Costing just shy of $80, this is the best budget board for dancing on my list. It comes in the traditional dance shape, with twin kicktails and an appropriate length.


With a deck 46inches long and 10inches wide, this board will have a ton of room. You’ll be able to pull off cross-steps with no problem as that length leaves nothing to be desired. What might hold it back is the 7plys of construction, meaning it won’t be super flexible. This is fine as it will probably flex under heavier riders (it has a max weight of 250lbs), but won’t flex at all for lighter riders. 

When it comes to the wheels, this board has 85a hard 70mm wheels. These are quite appropriate for dancing, they’ll roll forever and will give a good feel when dancing.


Whilst the flex holds it back this board is quite good for the money. It is a great option for a heavier rider looking for a board on a budget but will be good for a lighter rider if they don’t mind the stiffness. Find out more about it here on


Movendless YD-0016 Longboard 7 Layer

Another board more suited for freestyle and cruising, this one comes in at 41.75inches in length and 10inches in width. It has a single kicktail and features a tiny bit of flex. It costs slightly more than $130 so it’s on the expensive side of the spectrum. 


The board comes 6 inch wide trucks and 60mm tall, 80a wheels. These are great if you’re looking for a fast-rolling board that has a nimble turn. The wheels on this board light up when you roll them, so it’s a nice feature if you plan on skating at night or to stand out when you’re skating with others.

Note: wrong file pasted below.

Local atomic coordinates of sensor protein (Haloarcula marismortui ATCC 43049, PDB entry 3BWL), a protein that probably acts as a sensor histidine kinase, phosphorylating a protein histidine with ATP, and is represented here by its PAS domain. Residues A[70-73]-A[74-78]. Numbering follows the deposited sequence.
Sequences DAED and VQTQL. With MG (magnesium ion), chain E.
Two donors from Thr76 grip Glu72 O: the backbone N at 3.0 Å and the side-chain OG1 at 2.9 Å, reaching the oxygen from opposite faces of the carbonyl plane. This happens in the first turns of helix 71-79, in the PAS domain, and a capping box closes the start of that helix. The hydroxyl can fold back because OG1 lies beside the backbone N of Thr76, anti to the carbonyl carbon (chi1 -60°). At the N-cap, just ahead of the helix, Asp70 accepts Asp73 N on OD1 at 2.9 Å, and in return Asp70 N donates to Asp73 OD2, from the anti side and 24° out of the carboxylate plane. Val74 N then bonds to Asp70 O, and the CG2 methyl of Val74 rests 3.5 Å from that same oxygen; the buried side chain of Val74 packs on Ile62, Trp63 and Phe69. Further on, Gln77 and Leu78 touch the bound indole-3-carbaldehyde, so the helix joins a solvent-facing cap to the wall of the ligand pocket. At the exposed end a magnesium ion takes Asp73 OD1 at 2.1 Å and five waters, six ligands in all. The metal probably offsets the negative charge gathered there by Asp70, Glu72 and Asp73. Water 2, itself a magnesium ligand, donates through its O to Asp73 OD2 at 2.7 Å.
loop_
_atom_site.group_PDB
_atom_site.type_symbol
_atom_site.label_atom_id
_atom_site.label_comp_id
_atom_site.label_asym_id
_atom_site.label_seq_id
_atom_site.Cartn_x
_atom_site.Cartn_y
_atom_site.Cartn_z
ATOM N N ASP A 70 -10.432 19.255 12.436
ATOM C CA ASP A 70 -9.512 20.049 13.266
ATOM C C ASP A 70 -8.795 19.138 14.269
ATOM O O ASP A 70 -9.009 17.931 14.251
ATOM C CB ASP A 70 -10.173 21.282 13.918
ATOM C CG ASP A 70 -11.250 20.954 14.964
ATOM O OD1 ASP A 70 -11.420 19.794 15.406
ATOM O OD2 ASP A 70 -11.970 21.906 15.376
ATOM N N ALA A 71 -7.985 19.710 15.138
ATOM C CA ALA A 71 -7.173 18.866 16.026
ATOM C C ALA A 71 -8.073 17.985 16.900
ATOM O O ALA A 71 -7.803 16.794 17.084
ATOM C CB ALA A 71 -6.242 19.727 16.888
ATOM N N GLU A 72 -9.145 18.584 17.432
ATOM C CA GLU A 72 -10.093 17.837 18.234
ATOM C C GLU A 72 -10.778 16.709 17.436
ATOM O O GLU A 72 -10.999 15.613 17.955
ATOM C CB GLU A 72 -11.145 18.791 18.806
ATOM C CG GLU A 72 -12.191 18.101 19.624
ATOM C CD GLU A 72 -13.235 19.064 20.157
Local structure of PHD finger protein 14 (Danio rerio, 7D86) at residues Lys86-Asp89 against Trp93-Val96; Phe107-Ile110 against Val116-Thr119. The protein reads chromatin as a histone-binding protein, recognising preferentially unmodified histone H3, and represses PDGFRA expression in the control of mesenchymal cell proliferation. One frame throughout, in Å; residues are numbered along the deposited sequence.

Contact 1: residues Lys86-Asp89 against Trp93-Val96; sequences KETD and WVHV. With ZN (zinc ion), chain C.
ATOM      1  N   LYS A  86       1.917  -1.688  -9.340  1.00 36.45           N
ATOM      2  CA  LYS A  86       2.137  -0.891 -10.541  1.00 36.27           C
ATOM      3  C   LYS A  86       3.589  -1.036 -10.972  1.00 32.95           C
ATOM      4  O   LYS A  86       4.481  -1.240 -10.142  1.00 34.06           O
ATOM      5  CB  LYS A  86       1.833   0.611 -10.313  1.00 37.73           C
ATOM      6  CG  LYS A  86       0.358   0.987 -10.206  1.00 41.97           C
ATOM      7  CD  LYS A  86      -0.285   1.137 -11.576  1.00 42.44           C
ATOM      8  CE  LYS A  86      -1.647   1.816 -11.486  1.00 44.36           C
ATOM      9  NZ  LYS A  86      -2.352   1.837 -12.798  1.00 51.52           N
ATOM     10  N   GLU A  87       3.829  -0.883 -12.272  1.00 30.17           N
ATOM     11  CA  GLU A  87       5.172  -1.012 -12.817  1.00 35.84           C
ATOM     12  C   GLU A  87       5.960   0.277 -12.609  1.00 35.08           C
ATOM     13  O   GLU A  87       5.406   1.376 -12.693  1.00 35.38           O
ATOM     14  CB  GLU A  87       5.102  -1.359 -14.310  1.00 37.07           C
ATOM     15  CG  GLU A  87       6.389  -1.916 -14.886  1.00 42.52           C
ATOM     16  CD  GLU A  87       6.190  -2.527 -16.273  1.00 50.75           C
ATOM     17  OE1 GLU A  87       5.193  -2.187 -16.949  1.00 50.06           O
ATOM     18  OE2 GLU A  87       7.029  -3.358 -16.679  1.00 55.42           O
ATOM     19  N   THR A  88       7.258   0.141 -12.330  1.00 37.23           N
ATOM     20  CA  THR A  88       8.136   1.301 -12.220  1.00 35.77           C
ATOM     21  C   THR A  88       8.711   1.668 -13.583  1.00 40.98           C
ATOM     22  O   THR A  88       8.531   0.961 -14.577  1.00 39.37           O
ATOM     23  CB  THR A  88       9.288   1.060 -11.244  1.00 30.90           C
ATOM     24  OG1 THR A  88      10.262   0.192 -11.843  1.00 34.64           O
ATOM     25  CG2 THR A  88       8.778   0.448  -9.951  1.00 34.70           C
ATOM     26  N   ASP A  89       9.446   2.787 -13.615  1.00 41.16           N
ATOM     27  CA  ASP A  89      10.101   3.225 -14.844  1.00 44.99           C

I would say this board isn’t worth the money. It is better suited to freestyle with the smaller 60mm wheels and smaller trucks, but you get about the same with the Seething above. The Seething is also better value for money I feel, where this is expensive. But this board has a better graphic and would be my pick if I was doing more cruising than freestyle. Find out more about it here on


Magneto longboard

Coming in at just over $130, this is a great board for dancing. Unlike the AODI above, this one is made with bamboo and will have more flex. It will be good for a lighter rider looking for a flexy board, or a heavier rider looking for a REALLY flexy board.


The deck comes in at 46inches in length and 9inches in width. Whilst a bit narrower, this narrower width won’t hold it back – only people with really long feet might suffer but it should be good enough for most people. As I mentioned earlier this deck is made from bamboo, this gives it a nice bounce and flex which is pretty good for dancing. It will also be nice for cruising and will give a comfortable ride.